PORTLAND — Saying conversations with voters revealed they want more unified leadership at City Hall, former state Sen. Ethan Strimling announced his second candidacy for mayor Tuesday morning.
“People feel they want to be united,” Strimling said at a press conference outside LearningWorks on Brackett Street, where he is executive director of the nonprofit that provides educational services to at-risk youth.
Strimling finished second to Mayor Michael Brennan in 2011, in the city’s first popular mayoral election in almost 90 years.
Although he said he found his “true calling” at LearningWorks, Strimling said he is prepared to do “the hard work of listening” to chart a more unified course for the city that would produce the need for fewer voter referendums.
“I won’t just listen to the people who agree with me,” he said.
Strimling’s candidacy has been rumored since spring, when a poll conducted by Raleigh, North Carolina-based Public Opinion polling showed him leading Brennan,with former City Councilor Cheryl Leeman third.
When Brennan announced his candidacy in June, Strimling welcomed it.
“I really don’t have any plans to run. I am glad Michael Brennan is running and looking forward hearing what he has to say,” Strimling said at the time.
Since then, a second poll has showed Strimling would do well, but more important to him, he said, is that people are worried about schools, jobs and the relationship between the mayor and city councilors.
That led him to reconsider.
Strimling declined to discuss Brennan’s performance, but said the lack of unity on the City Council is an issue. He said he sees the mayor as the “chair of the board (who) should make the council united.”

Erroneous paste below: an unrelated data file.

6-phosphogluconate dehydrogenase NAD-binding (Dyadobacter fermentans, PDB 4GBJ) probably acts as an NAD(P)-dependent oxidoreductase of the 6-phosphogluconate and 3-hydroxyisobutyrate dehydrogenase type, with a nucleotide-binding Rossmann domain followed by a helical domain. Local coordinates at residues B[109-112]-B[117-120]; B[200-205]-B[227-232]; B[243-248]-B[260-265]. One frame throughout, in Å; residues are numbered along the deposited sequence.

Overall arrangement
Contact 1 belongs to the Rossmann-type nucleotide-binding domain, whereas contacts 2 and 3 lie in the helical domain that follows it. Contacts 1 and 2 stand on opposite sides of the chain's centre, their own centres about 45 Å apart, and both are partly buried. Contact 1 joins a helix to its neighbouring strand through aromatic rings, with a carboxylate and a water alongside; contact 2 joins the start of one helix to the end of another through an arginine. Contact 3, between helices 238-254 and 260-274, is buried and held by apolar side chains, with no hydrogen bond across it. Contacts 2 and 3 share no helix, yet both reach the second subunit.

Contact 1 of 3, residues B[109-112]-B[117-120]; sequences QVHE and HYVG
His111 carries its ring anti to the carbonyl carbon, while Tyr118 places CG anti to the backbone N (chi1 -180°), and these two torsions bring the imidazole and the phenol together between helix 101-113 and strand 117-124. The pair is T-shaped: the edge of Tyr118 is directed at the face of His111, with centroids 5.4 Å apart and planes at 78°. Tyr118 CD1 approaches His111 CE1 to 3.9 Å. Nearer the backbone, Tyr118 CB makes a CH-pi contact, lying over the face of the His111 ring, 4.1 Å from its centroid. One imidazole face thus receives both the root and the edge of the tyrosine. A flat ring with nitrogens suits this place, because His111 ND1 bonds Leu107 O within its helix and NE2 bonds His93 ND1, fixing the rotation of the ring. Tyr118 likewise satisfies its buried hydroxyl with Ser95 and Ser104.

He said he is ready “to do the hard work of listening, so people don’t feel the need to govern by referendum,” but declined to say where he stands on referendum questions calling for a $15-per-hour minimum wage and zoning restrictions aimed at curbing development of the Portland Co. complex at 58 Fore St.
Strimling said he would make his views known in the future, but only after he listens more to voters about what they want.
“I’m really interested in the question of ‘how did we get here?'” he said.
Strimling’s supporters have until Tuesday, Aug. 25, to gather 300 signatures of registered voters to place his name on what could be a crowded ballot.
As of Tuesday, Brennan, District 4 City Councilor Ed Suslovic, Green Independent Party leader Tom MacMillan, 2011 candidate Chris Vail, Grant Street resident Zouhair Bouzrara, Anderson Street resident Benjamin Culver, Cumberland Avenue resident Brendan Glass, and Hillis Street resident Karl Nordil had taken out nomination papers from the city clerk’s office.
The mayor will be elected through a ranked-choice ballot process, which will create an instant runoff if no candidate gets at least 50 percent of the vote.
With his wife, Mary, at left, former state Sen. Ethan Strimling announces his campaign for Portland mayor Tuesday. Strimling finished second in the 2011 race won by Mayor Michael Brennan.